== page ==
Overcoming a bad first week of school
The first week of school can be quite daunting for any child. If your child had a bad first week of school, then maybe these 10 tips can help to ensure that their second week of school will be a whole lot better.
It is time for school again and for many children this means a new school, new class or new teachers. Starting school again after the long end-of-year break can be especially daunting when they are in a completely new environment.
Change is inevitable and while some children will be able to make the transition smoothly, others might not. If your child had a rough start to the school year, it’s not unusual and there is no cause for alarm. Your child was not alone. We’re here to help with our top 10 tips for overcoming a bad first week of school.
We conducted a poll on our Facebook page to hear from parents what their child’s first day of school was like.
Here are some of the comments we received:
Marvann Tong : “I’ve 3 boys, youngest started pre nursery, 2nd boy in primary 5 & my eldest in secondary 1. They all did very well on their day. Mummy was super tired though. I started my day at 5.30am. Watched my boy go up the school bus at 6.15, walked my eldest to his new school to give him moral support and finally accompanied my youngest to his pre nursery and spent the hour with him. Lunch with youngest, then we went to fetch my eldest. Sent them home, my youngest catch a nap and I went off to fetch my 2nd boy. By the time I got home, it’s 4pm. The day just flew by!! Life of a SAHM”
Sue Othman: “lol! i have to ‘drag’ him…n thank God!! he’s ok now…but funny..when i ‘tata’ him…he’s avoiding me….n the moment i left…he yelled..”mummy!!u dont love me anymore…”~sigh…~”
Jeslyn Choo: “Terrible! Non stop crying. So heart pain.”
Katrina Bte Rosli: “She was a good sport! Smiling and happily walking to school!! Thank God!”
Mastura Uruc: “My girl said she missed me yesterday it was her first day in P1”
So be reassured, not all kids adjust well on their first day back at school. It’s perfectly normal. We’ve put together some tips to help you ease your child back into school if (s)he has been experiencing difficulties in the first week of school.
Change can be scary even for an adult and a new school year often brings major changes. It’s little wonder that your child might be particularly anxious during the first week of school. According to an article on the Canadianliving website, Brent MacLeod, principal of John Wanless Junior Public School in Toronto recommends giving your child a sense of control by reminding them how they adapted successfully to changes in the past. “Make him feel he has control of it [the new situation],” he says.
The simplest solution can also be the best solution. Simply ask your child about the difficulties faced during school so you gain a clearer picture of the situation. Ask and listen. Don’t jump in with solutions. Let your child talk. Listen with a neutral tone. Don’t judge or try to solve the problem immediately.
Teachers are probably the best people to approach since your child will be spending a large amount of time with them. Teachers might be able to help solve any problems your child is facing in school. See teachers as partners in your child’s learning journey. Enroll them to your cause. Let them know what interests your child and how they can help.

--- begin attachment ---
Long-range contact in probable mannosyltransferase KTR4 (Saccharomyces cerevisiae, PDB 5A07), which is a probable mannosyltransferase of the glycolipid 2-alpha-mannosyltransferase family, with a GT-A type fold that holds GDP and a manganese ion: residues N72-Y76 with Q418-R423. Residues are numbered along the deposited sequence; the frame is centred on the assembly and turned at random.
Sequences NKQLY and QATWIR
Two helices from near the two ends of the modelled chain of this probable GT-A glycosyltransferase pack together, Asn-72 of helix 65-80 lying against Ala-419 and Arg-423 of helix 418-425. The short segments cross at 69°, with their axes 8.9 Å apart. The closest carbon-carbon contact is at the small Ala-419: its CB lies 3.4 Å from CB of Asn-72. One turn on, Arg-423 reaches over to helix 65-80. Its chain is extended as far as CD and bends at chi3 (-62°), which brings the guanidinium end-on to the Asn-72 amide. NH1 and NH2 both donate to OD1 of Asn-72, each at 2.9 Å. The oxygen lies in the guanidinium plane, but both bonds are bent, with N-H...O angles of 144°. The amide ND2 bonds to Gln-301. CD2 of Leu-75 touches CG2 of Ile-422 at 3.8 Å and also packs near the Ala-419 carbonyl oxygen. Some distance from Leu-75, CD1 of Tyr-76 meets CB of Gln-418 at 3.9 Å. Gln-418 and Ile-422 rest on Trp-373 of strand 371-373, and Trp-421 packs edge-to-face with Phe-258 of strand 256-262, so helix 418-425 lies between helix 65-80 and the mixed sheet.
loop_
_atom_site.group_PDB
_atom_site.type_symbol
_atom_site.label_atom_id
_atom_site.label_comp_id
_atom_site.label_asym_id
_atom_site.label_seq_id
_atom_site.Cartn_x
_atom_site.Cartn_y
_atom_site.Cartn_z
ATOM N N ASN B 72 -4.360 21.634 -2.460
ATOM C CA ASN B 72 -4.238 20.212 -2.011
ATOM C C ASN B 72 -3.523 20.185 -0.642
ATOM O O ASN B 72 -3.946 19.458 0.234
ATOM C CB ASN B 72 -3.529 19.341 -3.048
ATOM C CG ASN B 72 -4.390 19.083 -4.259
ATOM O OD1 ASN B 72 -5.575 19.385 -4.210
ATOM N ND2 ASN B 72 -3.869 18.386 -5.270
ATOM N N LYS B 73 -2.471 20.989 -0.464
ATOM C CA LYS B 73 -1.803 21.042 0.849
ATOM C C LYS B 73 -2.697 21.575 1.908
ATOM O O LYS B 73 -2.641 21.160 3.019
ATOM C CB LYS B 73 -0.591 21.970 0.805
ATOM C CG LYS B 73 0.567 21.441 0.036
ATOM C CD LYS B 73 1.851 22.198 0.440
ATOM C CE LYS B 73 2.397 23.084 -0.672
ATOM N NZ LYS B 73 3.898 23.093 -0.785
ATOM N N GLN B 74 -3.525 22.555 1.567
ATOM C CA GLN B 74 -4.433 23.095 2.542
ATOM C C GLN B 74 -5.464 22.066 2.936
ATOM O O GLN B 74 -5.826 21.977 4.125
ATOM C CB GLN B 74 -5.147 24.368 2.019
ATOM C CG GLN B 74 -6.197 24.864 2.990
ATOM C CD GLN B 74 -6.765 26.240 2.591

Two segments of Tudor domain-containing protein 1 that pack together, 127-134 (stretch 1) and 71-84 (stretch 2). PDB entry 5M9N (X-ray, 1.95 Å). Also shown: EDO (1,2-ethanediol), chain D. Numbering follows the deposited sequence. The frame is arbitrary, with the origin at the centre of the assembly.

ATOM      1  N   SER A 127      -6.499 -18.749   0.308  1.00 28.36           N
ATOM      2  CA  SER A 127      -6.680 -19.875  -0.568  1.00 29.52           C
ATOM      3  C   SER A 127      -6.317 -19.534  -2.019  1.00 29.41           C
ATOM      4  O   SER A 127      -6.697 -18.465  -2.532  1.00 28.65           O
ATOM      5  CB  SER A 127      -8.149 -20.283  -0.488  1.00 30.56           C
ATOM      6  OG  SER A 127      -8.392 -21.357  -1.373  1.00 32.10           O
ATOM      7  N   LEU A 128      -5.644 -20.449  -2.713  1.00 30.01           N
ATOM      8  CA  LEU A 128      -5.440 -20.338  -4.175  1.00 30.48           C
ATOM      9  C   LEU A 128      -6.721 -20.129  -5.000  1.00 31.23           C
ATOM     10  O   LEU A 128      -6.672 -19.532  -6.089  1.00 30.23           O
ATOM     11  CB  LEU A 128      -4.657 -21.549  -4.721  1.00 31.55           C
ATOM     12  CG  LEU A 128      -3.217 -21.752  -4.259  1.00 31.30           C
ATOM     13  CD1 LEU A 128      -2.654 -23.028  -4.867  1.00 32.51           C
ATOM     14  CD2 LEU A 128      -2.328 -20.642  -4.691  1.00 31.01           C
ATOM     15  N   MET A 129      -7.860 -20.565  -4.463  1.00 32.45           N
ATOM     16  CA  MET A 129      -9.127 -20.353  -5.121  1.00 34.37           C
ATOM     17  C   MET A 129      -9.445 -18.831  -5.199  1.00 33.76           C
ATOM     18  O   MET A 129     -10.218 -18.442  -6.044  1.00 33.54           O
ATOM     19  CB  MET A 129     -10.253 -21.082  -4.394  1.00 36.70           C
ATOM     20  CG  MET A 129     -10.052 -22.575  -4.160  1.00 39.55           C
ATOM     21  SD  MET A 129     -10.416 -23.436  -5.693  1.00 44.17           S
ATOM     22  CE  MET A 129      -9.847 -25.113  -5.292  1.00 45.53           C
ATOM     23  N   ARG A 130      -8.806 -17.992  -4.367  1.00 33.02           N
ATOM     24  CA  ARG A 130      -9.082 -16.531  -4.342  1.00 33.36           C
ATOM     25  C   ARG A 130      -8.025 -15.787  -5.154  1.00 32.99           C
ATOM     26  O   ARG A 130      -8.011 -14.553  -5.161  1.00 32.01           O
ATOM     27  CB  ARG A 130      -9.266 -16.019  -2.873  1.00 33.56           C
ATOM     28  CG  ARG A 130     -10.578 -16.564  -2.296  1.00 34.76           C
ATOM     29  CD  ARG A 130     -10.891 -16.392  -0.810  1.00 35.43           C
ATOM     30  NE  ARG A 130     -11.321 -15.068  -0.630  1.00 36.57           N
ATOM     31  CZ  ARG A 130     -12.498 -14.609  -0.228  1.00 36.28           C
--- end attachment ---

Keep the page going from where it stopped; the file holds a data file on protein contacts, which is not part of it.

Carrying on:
Share with your child your own experiences of the first few weeks of school so that they know that such problems are not unique to them but are in fact quite common. Problems such as difficulties in making friends or not being used to the new timetable are also experienced by others. They should not feel like they are the only one experiencing difficulty. Let them know that others are in the same boat without diminishing the importance of their problem.
According to an article by FamilyFirst Psychological Services, Kelly H. Theis, a licensed clinical psychologist advises parents to teach their children basic social skills. Some essential skills to make friends include smiling, identifying a common topic and joining extra-curricular activities. Create opportunities for your child to interact with other children in a safe environment so they learn social skills through play. Allow your child to solve their own problems without your help.
Kelly H. Theis also suggests that parents can play a part in helping your kid make friends. One good idea she has raised include making friends with other parents of the school so you can help to introduce their child to yours. Another great suggestion is organising playdates with other kids.
According to an article on the kidshealth.org website, it is recommended that children are well rested before a long day at school. Establish a reasonable bedtime for your child. Also since breakfast is the most important meal of the day, make sure your child enjoys a big breakfast before setting off for school. With enough sleep and food, your child will probably feel more alert and be in a better mood at school.
Starting school again is a big change for your child. Try to maintain consistency in other parts of your child’s life, such as at home. For example, try to keep things such as bedtimes and family activities at home consistent.
Everyone, including adults need time to adjust to big changes. Do not feel too anxious if your child is not transitioning smoothly during the first week of school. Give them some time and they will be able to adapt to the new school environment in time.
If your child is still having major problems adjusting to school after quite some time, consider the option of approaching the school counsellor for help. The child may feel more comfortable talking to the counsellor rather than their teachers or parents.
Please take our poll below to share your experience with us…